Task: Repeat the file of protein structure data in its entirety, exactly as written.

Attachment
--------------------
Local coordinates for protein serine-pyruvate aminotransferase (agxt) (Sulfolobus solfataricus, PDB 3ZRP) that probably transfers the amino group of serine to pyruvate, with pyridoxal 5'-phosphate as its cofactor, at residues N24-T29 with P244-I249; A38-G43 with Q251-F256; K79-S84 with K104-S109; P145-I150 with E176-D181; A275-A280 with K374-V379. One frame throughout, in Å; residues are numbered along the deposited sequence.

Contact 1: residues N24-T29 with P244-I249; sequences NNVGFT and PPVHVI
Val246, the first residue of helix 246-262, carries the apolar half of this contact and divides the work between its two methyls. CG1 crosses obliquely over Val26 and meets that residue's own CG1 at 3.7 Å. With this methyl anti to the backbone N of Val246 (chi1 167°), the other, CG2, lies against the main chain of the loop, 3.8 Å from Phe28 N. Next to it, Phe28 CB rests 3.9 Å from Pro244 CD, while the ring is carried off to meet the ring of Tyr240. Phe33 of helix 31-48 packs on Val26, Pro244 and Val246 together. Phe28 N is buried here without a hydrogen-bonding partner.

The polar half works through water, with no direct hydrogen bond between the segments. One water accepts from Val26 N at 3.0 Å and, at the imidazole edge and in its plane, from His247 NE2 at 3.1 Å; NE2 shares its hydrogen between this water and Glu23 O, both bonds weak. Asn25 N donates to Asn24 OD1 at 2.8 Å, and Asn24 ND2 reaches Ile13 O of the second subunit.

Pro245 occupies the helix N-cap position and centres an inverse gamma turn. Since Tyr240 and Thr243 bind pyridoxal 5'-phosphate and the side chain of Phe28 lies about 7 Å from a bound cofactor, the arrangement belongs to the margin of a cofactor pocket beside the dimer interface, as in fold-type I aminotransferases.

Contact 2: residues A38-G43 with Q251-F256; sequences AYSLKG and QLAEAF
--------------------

Local coordinates for protein serine-pyruvate aminotransferase (agxt) (Sulfolobus solfataricus, PDB 3ZRP) that probably transfers the amino group of serine to pyruvate, with pyridoxal 5'-phosphate as its cofactor, at residues N24-T29 with P244-I249; A38-G43 with Q251-F256; K79-S84 with K104-S109; P145-I150 with E176-D181; A275-A280 with K374-V379. One frame throughout, in Å; residues are numbered along the deposited sequence.

Contact 1: residues N24-T29 with P244-I249; sequences NNVGFT and PPVHVI
Val246, the first residue of helix 246-262, carries the apolar half of this contact and divides the work between its two methyls. CG1 crosses obliquely over Val26 and meets that residue's own CG1 at 3.7 Å. With this methyl anti to the backbone N of Val246 (chi1 167°), the other, CG2, lies against the main chain of the loop, 3.8 Å from Phe28 N. Next to it, Phe28 CB rests 3.9 Å from Pro244 CD, while the ring is carried off to meet the ring of Tyr240. Phe33 of helix 31-48 packs on Val26, Pro244 and Val246 together. Phe28 N is buried here without a hydrogen-bonding partner.

The polar half works through water, with no direct hydrogen bond between the segments. One water accepts from Val26 N at 3.0 Å and, at the imidazole edge and in its plane, from His247 NE2 at 3.1 Å; NE2 shares its hydrogen between this water and Glu23 O, both bonds weak. Asn25 N donates to Asn24 OD1 at 2.8 Å, and Asn24 ND2 reaches Ile13 O of the second subunit.

Pro245 occupies the helix N-cap position and centres an inverse gamma turn. Since Tyr240 and Thr243 bind pyridoxal 5'-phosphate and the side chain of Phe28 lies about 7 Å from a bound cofactor, the arrangement belongs to the margin of a cofactor pocket beside the dimer interface, as in fold-type I aminotransferases.

Contact 2: residues A38-G43 with Q251-F256; sequences AYSLKG and QLAEAF